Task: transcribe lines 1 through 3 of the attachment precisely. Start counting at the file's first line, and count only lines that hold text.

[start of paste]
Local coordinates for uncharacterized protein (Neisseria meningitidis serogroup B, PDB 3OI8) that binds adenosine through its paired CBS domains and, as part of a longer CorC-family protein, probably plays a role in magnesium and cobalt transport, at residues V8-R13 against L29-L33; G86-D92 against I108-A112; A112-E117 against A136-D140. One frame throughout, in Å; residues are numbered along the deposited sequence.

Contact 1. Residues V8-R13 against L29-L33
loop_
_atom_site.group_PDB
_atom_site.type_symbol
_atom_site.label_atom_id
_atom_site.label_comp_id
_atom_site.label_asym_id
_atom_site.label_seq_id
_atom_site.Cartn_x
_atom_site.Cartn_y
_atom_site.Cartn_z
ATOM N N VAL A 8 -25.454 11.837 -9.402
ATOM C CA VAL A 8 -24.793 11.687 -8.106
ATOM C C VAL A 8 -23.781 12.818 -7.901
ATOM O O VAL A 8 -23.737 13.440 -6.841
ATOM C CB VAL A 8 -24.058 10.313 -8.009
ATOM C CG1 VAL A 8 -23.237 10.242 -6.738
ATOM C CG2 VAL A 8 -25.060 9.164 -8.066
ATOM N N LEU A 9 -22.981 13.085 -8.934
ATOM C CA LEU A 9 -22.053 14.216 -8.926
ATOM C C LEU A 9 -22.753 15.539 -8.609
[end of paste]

Local coordinates for uncharacterized protein (Neisseria meningitidis serogroup B, PDB 3OI8) that binds adenosine through its paired CBS domains and, as part of a longer CorC-family protein, probably plays a role in magnesium and cobalt transport, at residues V8-R13 against L29-L33; G86-D92 against I108-A112; A112-E117 against A136-D140. One frame throughout, in Å; residues are numbered along the deposited sequence.

Contact 1. Residues V8-R13 against L29-L33
loop_